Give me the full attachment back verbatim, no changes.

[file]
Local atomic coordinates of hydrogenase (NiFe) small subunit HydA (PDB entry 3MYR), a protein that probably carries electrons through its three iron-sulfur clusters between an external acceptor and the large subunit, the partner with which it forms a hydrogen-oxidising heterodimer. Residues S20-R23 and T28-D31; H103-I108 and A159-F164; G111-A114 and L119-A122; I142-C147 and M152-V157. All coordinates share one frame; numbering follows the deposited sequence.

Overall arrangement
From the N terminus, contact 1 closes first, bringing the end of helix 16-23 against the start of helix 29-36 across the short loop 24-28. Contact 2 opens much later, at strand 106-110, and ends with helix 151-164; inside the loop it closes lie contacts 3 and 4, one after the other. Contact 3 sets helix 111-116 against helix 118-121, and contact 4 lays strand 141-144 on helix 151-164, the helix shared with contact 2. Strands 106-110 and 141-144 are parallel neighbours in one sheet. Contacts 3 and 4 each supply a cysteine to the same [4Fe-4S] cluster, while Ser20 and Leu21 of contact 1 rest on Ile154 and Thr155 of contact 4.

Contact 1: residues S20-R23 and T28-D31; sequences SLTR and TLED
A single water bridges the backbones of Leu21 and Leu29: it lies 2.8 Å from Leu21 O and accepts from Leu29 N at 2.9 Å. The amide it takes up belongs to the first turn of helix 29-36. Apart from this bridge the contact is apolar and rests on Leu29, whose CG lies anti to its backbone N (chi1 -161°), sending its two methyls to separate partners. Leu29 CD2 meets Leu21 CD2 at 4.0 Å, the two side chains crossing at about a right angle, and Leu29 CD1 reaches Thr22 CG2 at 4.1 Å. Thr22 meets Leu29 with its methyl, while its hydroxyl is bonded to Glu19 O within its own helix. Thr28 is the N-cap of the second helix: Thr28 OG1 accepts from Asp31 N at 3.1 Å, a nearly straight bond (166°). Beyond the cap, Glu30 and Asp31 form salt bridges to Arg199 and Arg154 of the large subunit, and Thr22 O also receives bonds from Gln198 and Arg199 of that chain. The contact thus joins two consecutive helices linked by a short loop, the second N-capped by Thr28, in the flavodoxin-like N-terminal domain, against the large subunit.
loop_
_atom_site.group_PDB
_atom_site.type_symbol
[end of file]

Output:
Local atomic coordinates of hydrogenase (NiFe) small subunit HydA (PDB entry 3MYR), a protein that probably carries electrons through its three iron-sulfur clusters between an external acceptor and the large subunit, the partner with which it forms a hydrogen-oxidising heterodimer. Residues S20-R23 and T28-D31; H103-I108 and A159-F164; G111-A114 and L119-A122; I142-C147 and M152-V157. All coordinates share one frame; numbering follows the deposited sequence.

Overall arrangement
From the N terminus, contact 1 closes first, bringing the end of helix 16-23 against the start of helix 29-36 across the short loop 24-28. Contact 2 opens much later, at strand 106-110, and ends with helix 151-164; inside the loop it closes lie contacts 3 and 4, one after the other. Contact 3 sets helix 111-116 against helix 118-121, and contact 4 lays strand 141-144 on helix 151-164, the helix shared with contact 2. Strands 106-110 and 141-144 are parallel neighbours in one sheet. Contacts 3 and 4 each supply a cysteine to the same [4Fe-4S] cluster, while Ser20 and Leu21 of contact 1 rest on Ile154 and Thr155 of contact 4.

Contact 1: residues S20-R23 and T28-D31; sequences SLTR and TLED
A single water bridges the backbones of Leu21 and Leu29: it lies 2.8 Å from Leu21 O and accepts from Leu29 N at 2.9 Å. The amide it takes up belongs to the first turn of helix 29-36. Apart from this bridge the contact is apolar and rests on Leu29, whose CG lies anti to its backbone N (chi1 -161°), sending its two methyls to separate partners. Leu29 CD2 meets Leu21 CD2 at 4.0 Å, the two side chains crossing at about a right angle, and Leu29 CD1 reaches Thr22 CG2 at 4.1 Å. Thr22 meets Leu29 with its methyl, while its hydroxyl is bonded to Glu19 O within its own helix. Thr28 is the N-cap of the second helix: Thr28 OG1 accepts from Asp31 N at 3.1 Å, a nearly straight bond (166°). Beyond the cap, Glu30 and Asp31 form salt bridges to Arg199 and Arg154 of the large subunit, and Thr22 O also receives bonds from Gln198 and Arg199 of that chain. The contact thus joins two consecutive helices linked by a short loop, the second N-capped by Thr28, in the flavodoxin-like N-terminal domain, against the large subunit.
loop_
_atom_site.group_PDB
_atom_site.type_symbol